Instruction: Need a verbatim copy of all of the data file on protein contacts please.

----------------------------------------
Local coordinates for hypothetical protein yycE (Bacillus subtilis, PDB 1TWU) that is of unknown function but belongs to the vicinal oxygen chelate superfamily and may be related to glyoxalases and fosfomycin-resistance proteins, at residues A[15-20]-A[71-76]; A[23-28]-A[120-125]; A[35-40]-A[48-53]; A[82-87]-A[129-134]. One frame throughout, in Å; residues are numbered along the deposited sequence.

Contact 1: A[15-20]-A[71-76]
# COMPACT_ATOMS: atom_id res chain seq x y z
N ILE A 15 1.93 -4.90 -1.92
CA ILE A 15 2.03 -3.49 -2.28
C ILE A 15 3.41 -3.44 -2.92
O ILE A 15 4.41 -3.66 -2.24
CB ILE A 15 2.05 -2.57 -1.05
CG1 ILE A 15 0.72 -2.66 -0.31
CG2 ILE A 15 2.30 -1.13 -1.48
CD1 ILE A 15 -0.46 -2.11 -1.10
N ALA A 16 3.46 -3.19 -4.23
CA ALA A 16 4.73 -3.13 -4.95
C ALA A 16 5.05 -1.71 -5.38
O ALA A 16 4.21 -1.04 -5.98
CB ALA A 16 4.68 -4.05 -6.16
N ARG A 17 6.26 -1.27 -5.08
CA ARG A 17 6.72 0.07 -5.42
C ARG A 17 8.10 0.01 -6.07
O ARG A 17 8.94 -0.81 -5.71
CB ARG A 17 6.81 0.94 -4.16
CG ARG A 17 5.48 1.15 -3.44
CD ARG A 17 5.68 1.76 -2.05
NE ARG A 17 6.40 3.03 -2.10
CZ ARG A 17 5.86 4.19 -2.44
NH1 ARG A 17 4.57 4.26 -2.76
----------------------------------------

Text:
Local coordinates for hypothetical protein yycE (Bacillus subtilis, PDB 1TWU) that is of unknown function but belongs to the vicinal oxygen chelate superfamily and may be related to glyoxalases and fosfomycin-resistance proteins, at residues A[15-20]-A[71-76]; A[23-28]-A[120-125]; A[35-40]-A[48-53]; A[82-87]-A[129-134]. One frame throughout, in Å; residues are numbered along the deposited sequence.

Contact 1: A[15-20]-A[71-76]
# COMPACT_ATOMS: atom_id res chain seq x y z
N ILE A 15 1.93 -4.90 -1.92
CA ILE A 15 2.03 -3.49 -2.28
C ILE A 15 3.41 -3.44 -2.92
O ILE A 15 4.41 -3.66 -2.24
CB ILE A 15 2.05 -2.57 -1.05
CG1 ILE A 15 0.72 -2.66 -0.31
CG2 ILE A 15 2.30 -1.13 -1.48
CD1 ILE A 15 -0.46 -2.11 -1.10
N ALA A 16 3.46 -3.19 -4.23
CA ALA A 16 4.73 -3.13 -4.95
C ALA A 16 5.05 -1.71 -5.38
O ALA A 16 4.21 -1.04 -5.98
CB ALA A 16 4.68 -4.05 -6.16
N ARG A 17 6.26 -1.27 -5.08
CA ARG A 17 6.72 0.07 -5.42
C ARG A 17 8.10 0.01 -6.07
O ARG A 17 8.94 -0.81 -5.71
CB ARG A 17 6.81 0.94 -4.16
CG ARG A 17 5.48 1.15 -3.44
CD ARG A 17 5.68 1.76 -2.05
NE ARG A 17 6.40 3.03 -2.10
CZ ARG A 17 5.86 4.19 -2.44
NH1 ARG A 17 4.57 4.26 -2.76